The Lab. Hou Hanru.
Auckland Art Gallery. 10th May – 11th August.
It’s one thing for art to be educational. But is education that looks like education art too? ‘The Lab’ in the top floor of the Auckland Art Gallery is a space run between the architecture and spacial design schools within Unitec, The University of Auckland and AUT.
The role of an artist assumes the role of the educator in that an artist believes they have an idea, process or relationship that is worth discussion and thus brings it to an audience attempting to transfer or educate the ideas.
Artist – art – audience are then inseparable equal components of the work, and the challenge becomes how to transfer ideas from the artist to the audience through the art, so it looks like artist – idea – audience, and then to place this in the notion of artist as educator it becomes; teacher – idea – student. If the transference of knowledge is the key factor then it means that questions of accessibility and generosity are paramount to enable the transference.
Hou Hanru’s Lab is setup with week long interdisciplinary design projects that respond to the challenges posed by Hou’s ‘If you were to live here’. Supposedly it is to “act as a catalyst for critical examination of the qualitative in the city”. I’m not implying that the Auckland Triennial’s lab in itself is an artwork as while it has many relational aesthetic qualities I doubt it is announcing itself as more than an open forum and changeable locale for design projects to eventuate.
With this lab we also see one of many educational projects biggest downfalls. Something that is aimed at being an open accessible way of reaching a public is in fact something that is only accessed by both and the art and spatial design communities. Perhaps, this is due to being set in the Auckland Art Gallery, or perhaps these types of projects are always destined to this.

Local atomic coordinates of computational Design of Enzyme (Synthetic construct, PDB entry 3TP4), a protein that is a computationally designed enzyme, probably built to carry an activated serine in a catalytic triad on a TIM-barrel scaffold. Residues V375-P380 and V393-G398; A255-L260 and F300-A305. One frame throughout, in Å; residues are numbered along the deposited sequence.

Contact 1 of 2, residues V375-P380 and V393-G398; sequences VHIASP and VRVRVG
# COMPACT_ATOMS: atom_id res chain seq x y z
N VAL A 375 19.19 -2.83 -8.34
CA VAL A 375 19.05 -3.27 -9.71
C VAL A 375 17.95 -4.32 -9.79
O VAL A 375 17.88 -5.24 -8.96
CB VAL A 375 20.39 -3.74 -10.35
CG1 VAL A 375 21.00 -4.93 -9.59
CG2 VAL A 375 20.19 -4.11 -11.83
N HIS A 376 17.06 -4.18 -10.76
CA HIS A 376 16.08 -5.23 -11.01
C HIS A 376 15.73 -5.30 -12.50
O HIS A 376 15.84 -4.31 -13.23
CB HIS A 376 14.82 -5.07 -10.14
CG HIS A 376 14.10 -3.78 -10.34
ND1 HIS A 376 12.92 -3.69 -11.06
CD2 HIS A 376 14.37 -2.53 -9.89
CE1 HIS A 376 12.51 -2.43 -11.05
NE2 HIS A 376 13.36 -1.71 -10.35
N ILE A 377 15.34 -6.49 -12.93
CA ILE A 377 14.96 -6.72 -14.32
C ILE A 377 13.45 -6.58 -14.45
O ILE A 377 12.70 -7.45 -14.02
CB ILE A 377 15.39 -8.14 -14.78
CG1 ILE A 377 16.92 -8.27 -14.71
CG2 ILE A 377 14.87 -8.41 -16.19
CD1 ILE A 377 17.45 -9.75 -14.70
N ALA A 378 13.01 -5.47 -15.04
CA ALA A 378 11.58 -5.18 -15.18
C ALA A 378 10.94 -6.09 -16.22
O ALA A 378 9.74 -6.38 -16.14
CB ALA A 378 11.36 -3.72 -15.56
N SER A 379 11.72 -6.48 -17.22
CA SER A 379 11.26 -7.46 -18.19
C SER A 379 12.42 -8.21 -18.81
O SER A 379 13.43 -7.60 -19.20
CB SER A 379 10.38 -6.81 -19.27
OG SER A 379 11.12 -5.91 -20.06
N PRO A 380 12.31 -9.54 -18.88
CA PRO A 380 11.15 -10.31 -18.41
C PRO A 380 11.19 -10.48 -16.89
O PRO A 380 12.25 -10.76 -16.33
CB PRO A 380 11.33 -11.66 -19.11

It’s an awkward balancing act. Ideas masked behind conceptual frame work aimed at a bourgeoise art community, not stepping outside the white box can become counter productive. Just as work masked as community based and widely accessible but are in fact aimed at that same art community is counter productive. While no audience should ever be shut down, we need to acknowledge the limited capacity of a white box. Thus you would assume using more familiar methods of education to generously transfer the idea beyond any box becomes relevant. However, I doubt that this was ever a consideration.
Art constantly invites rethinking around presentation strategies as well as pedagogy. Regressive mentalities surrounding existing hierarchical views of education are attempted to be bypassed in Lab’s such as this one. Yet it still only reaches the end of its own white collar. A really welcome edition to the 5th Auckland Triennial, sidesteps the full impact it potentially had.
Everyone is a teacher and everyone is a student, as everyone has something to teach and something to learn.
Photo credit: Auckland Art Gallery Facebook